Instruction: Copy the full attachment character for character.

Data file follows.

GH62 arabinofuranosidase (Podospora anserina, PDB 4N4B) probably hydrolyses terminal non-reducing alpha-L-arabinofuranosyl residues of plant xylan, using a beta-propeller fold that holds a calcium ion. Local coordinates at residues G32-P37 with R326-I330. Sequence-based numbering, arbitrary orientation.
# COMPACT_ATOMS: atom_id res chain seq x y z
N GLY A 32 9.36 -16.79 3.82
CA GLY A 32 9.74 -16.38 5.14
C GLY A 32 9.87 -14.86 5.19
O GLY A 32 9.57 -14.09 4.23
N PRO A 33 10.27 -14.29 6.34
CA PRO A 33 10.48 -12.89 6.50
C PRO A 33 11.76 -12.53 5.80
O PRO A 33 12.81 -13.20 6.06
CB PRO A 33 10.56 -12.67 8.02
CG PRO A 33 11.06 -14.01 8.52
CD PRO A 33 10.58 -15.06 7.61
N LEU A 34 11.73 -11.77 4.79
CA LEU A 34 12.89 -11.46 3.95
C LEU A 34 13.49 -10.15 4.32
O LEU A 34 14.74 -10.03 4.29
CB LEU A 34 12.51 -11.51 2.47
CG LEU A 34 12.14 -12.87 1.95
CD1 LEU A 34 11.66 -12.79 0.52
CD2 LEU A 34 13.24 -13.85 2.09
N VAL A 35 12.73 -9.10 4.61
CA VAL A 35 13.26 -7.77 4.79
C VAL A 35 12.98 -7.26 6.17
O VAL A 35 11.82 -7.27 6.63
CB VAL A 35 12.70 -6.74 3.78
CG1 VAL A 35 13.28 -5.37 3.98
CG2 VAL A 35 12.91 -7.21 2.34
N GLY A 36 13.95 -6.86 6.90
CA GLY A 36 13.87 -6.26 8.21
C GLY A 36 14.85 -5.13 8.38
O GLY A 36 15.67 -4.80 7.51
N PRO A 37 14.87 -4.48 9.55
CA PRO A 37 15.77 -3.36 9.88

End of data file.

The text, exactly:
GH62 arabinofuranosidase (Podospora anserina, PDB 4N4B) probably hydrolyses terminal non-reducing alpha-L-arabinofuranosyl residues of plant xylan, using a beta-propeller fold that holds a calcium ion. Local coordinates at residues G32-P37 with R326-I330. Sequence-based numbering, arbitrary orientation.
# COMPACT_ATOMS: atom_id res chain seq x y z
N GLY A 32 9.36 -16.79 3.82
CA GLY A 32 9.74 -16.38 5.14
C GLY A 32 9.87 -14.86 5.19
O GLY A 32 9.57 -14.09 4.23
N PRO A 33 10.27 -14.29 6.34
CA PRO A 33 10.48 -12.89 6.50
C PRO A 33 11.76 -12.53 5.80
O PRO A 33 12.81 -13.20 6.06
CB PRO A 33 10.56 -12.67 8.02
CG PRO A 33 11.06 -14.01 8.52
CD PRO A 33 10.58 -15.06 7.61
N LEU A 34 11.73 -11.77 4.79
CA LEU A 34 12.89 -11.46 3.95
C LEU A 34 13.49 -10.15 4.32
O LEU A 34 14.74 -10.03 4.29
CB LEU A 34 12.51 -11.51 2.47
CG LEU A 34 12.14 -12.87 1.95
CD1 LEU A 34 11.66 -12.79 0.52
CD2 LEU A 34 13.24 -13.85 2.09
N VAL A 35 12.73 -9.10 4.61
CA VAL A 35 13.26 -7.77 4.79
C VAL A 35 12.98 -7.26 6.17
O VAL A 35 11.82 -7.27 6.63
CB VAL A 35 12.70 -6.74 3.78
CG1 VAL A 35 13.28 -5.37 3.98
CG2 VAL A 35 12.91 -7.21 2.34
N GLY A 36 13.95 -6.86 6.90
CA GLY A 36 13.87 -6.26 8.21
C GLY A 36 14.85 -5.13 8.38
O GLY A 36 15.67 -4.80 7.51
N PRO A 37 14.87 -4.48 9.55
CA PRO A 37 15.77 -3.36 9.88